Posts Tagged ‘Internet’

The Internet, Conspiracies, Science & Assumptions

When you hear something on the Internet it seems easy to say it is a conspiracy theory.  After all, what are the person’s credentials, what are his sources, where is the evidence and what assumptions are being made? This thought process began when I tweeted about the possibility that H1N1 being a man made virus released and marketed as a pandemic. I had used sources that pushed an anti-vaccine agenda, not stating things as a possibility, but as a fact. This was too much for a medically trained researcher who tweeted me back that everything was not a conspiracy. So I found an interview of a medical doctor quoting the ingredients, precautions and contraindications of the  insert of the H1N1 vaccine and doubting it’s safety and efficacy. The trained researcher then asked where are the peer-reviewed studies by virologists in a scholarly journals?  With a bit more research, I found one that asked the same question. So he flat out said that vaccines were safe and cited credentials. Whereupon I found another study, yet to be replicated, that suggested that season flu vaccine might double the chance of getting H1N1. Silence. Later he assured me I would not find more.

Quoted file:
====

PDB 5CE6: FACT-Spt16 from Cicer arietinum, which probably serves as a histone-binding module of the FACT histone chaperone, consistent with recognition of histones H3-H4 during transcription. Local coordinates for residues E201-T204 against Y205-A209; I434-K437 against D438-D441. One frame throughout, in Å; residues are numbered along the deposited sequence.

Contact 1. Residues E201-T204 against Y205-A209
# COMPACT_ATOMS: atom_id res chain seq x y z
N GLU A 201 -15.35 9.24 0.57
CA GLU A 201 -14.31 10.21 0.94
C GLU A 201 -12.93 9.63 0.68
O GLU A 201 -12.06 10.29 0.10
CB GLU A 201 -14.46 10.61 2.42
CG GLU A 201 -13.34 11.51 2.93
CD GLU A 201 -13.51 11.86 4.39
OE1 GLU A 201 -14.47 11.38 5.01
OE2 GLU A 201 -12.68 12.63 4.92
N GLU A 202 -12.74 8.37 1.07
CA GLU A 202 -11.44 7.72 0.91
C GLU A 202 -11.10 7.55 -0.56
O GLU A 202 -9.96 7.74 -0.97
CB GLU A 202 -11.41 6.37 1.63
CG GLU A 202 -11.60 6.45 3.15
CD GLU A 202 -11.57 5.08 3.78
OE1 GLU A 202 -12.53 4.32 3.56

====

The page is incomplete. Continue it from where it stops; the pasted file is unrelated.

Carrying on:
Granted, I did start out with a poor source.  Granted, I did not start with a credible studies.  This was not careful science, but I would suggest that the summary dismissal of information from any source is also not science. The bearer of the information is not the information.  The arguments I saw being posed, even if the poser did not see them as just arguments, looked to me as valid questions because I come from a true place of skeptical science.  I don’t care about credentials, nor do true scholarly journals, the information speaks for itself, no matter how poorly stated.  Well designed studies speak for themselves.  So does true investigative journalism.  No conclusions need to be stated. The evidence should be before your eyes.

So often when something is shown on the Internet it may appear to be a Just So story.  However, that does not mean that is.  True science must question everything, including its own assumptions.  The first assumption I questioned in the H1N1 story is how did they know that it was going to be a pandemic?  It was stated that the type of virus suggested it would be.  How did they know that the type of virus was going to act in this way? It had components of other pandemic viruses. How did these components separated vastly in time and space get into one organism?  Good question.  Medical science had no good answers, but under the pandemic assumption they had to fast track the vaccine to market and in many places mandated its administration (to health care workers).  Does this not sound like a scarier prospect than the H1N1 virus itself?